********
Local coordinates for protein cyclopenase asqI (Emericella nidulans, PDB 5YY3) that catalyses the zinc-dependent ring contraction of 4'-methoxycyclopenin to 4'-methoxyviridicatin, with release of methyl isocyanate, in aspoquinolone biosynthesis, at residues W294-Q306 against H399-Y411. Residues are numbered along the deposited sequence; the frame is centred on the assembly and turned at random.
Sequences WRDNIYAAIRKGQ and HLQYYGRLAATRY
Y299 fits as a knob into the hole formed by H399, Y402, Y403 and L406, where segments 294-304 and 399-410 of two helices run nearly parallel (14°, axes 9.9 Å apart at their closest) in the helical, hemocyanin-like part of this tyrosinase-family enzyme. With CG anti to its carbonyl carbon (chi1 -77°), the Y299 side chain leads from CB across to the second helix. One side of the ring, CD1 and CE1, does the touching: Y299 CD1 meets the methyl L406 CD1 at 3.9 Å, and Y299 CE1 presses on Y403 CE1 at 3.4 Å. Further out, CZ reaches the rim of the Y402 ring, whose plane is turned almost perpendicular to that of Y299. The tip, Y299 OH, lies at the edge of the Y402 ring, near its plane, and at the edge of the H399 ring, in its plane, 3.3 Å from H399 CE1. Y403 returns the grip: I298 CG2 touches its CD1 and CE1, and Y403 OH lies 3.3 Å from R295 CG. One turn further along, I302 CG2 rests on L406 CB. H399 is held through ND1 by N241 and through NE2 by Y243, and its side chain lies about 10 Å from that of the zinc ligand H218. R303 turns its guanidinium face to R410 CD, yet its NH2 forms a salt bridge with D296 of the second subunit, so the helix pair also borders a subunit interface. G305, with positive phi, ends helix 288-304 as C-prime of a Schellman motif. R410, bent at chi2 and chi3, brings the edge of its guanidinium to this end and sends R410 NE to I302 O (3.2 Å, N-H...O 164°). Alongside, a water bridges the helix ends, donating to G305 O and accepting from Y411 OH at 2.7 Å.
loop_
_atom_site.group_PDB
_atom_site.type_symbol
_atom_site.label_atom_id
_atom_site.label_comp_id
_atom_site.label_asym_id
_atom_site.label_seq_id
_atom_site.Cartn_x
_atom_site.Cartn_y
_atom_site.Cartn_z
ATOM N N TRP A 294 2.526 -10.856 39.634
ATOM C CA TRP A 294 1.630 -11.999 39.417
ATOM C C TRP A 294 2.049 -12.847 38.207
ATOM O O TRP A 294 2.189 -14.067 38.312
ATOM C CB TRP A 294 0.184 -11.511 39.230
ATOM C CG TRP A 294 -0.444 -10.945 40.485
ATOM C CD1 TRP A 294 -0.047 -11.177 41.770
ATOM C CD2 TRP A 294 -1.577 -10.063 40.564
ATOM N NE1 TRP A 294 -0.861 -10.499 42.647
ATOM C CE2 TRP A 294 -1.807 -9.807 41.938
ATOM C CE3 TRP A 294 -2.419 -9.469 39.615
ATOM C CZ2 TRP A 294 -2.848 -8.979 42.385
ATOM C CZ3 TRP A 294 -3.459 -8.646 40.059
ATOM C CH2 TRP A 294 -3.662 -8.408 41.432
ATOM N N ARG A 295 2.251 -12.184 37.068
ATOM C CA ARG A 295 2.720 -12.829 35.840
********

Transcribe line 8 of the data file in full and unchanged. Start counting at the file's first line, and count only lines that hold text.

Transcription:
_atom_site.label_comp_id